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Lobby groups raise food issue ahead of WTO summit

Two development aid groups Friday called on the Swiss government to defend the rights of poor nations at the upcoming world trade summit, saying many people in developing nations had yet to see the benefits of trade liberalisation.

This content was published on October 15, 1999 - 15:55

Two development aid groups Friday called on the Swiss government to defend the rights of poor nations at the upcoming world trade summit, saying many people in developing nations had yet to see the benefits of trade liberalisation.

The Berne Declaration and Swissaid told a news conference in Berne that the World Trade Organisation had so far ignored the negative impact of trade liberalisation and had turned a blind eye to the needs of people living in developing nations, particularly in the food and agriculture sector.

The statement came as the Swiss government was preparing for the November 30 WTO ministerial summit in the United States. The 134 member states, including Switzerland, will meet in Seattle to discuss the next round of international trade liberalisation, known as the Millennium round.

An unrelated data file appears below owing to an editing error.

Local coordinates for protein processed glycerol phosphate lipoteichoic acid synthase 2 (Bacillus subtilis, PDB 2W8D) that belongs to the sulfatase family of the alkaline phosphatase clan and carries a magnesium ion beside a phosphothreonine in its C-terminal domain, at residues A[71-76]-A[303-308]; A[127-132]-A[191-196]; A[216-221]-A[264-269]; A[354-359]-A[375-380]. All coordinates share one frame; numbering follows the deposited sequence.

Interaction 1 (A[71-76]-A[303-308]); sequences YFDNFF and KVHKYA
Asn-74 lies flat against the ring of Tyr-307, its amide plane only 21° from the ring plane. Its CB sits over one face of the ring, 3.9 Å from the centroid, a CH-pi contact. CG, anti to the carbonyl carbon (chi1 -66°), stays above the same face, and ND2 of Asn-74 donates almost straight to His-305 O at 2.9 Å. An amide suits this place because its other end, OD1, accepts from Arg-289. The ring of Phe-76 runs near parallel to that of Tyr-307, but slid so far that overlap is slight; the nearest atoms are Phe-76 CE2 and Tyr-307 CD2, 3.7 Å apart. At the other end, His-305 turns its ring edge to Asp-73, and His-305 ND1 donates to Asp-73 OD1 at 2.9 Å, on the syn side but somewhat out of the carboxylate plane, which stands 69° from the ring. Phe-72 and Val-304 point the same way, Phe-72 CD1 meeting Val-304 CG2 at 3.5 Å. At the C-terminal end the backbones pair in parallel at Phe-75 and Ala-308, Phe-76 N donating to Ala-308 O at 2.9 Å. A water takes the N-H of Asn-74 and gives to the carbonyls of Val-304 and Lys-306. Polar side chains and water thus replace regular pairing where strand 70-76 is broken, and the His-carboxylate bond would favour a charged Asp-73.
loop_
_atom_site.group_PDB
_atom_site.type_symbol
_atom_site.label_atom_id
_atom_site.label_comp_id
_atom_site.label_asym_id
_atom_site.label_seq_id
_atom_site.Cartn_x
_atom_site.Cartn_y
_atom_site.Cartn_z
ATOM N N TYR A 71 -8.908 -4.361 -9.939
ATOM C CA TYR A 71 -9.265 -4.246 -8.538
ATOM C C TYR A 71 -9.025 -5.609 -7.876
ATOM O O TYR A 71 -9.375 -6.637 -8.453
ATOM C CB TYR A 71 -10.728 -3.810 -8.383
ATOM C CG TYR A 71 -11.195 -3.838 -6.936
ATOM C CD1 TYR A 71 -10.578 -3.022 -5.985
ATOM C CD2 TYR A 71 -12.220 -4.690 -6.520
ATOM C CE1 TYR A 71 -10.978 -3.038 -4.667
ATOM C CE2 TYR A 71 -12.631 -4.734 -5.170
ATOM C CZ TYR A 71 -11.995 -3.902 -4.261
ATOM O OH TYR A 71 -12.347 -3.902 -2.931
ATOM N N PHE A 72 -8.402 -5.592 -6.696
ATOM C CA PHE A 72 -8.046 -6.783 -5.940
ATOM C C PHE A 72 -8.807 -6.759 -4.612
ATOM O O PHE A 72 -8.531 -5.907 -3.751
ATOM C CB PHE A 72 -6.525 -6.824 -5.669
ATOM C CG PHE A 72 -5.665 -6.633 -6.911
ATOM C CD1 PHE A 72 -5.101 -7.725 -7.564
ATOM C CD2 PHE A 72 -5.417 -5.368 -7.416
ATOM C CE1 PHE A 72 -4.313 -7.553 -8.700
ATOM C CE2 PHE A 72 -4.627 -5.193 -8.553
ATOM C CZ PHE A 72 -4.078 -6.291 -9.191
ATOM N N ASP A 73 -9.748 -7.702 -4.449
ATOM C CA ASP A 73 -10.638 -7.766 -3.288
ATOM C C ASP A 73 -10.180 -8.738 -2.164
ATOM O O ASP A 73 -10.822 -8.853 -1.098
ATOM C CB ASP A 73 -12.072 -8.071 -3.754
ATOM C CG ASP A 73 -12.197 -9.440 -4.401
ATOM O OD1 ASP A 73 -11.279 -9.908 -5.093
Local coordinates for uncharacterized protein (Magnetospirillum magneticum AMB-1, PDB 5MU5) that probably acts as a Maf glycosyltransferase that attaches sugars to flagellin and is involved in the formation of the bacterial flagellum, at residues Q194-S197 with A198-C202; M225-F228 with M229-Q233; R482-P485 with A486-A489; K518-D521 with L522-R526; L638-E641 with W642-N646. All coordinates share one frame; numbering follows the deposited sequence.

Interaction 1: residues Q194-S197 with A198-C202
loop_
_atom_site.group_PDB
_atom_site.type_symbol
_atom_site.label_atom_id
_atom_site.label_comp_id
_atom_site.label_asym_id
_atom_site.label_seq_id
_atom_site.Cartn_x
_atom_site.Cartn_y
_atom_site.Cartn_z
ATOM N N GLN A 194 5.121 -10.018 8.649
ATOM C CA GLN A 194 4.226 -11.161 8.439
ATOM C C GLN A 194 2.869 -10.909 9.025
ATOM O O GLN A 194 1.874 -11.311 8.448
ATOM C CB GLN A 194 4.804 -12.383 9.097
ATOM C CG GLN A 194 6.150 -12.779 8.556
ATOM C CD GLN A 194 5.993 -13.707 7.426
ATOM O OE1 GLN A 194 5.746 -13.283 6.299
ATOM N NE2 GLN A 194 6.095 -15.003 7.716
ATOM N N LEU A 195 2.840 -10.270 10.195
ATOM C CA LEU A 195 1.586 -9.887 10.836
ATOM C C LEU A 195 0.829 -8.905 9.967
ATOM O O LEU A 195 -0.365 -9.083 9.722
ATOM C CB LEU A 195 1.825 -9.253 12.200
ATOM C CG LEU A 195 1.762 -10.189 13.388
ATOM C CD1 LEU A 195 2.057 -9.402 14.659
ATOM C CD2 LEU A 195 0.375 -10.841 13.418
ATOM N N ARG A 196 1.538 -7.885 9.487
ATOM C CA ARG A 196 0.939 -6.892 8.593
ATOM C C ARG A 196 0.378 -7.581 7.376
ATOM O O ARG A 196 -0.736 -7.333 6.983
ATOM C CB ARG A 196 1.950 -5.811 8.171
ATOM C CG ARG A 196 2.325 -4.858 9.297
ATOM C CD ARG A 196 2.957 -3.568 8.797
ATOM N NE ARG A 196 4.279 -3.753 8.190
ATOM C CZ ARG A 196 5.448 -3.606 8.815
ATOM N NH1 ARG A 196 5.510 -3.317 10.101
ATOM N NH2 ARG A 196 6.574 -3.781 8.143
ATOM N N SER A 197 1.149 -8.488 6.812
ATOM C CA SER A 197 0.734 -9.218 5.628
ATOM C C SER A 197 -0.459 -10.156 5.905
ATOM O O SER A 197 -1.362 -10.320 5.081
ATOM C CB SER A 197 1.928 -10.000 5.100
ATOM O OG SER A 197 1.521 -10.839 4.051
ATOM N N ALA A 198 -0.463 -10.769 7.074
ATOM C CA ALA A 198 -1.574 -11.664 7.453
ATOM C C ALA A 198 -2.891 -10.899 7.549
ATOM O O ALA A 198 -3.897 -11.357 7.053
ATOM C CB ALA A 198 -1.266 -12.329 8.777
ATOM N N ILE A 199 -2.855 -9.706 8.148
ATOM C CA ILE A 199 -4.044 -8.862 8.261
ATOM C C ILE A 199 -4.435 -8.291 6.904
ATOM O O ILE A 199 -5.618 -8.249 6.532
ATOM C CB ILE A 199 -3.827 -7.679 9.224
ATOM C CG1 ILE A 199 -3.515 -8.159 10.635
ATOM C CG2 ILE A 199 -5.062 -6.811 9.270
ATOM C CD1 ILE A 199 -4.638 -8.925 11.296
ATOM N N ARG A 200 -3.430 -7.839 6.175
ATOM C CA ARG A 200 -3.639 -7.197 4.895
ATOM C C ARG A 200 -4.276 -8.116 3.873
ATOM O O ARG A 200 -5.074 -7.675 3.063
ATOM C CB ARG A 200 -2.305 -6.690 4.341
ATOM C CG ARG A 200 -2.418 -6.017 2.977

The Swiss lobby groups want industrialised member states of the WTO to open their markets to products from developing nations, particularly in the agriculture sector.

At the same time, poor nations should be allowed to protect their markets from the influx of cheap – and often subsidised – surplus products from industrialised nations, the groups say.

Berne Declaration and Swissaid also came out against patenting animal and plant life, saying this kind of economic power -- concentrated in the hands of a few companies – was undermining the chances of poor nations ever becoming competitive in international markets.

In Seattle, the United States delegation is widely expected to call for the further opening of world markets in goods, services and agriculture.

Swiss Economics Minister Pascal Couchepin echoed the U.S. position during his visit to Washington in July, underlining the need to foster cooperation in trade, finance and environmental protection.

Couchepin has invited representatives of 24 WTO nations to Switzerland in ten days’ time for an exchange of views ahead of the Seattle summit.

From staff and wire reports.




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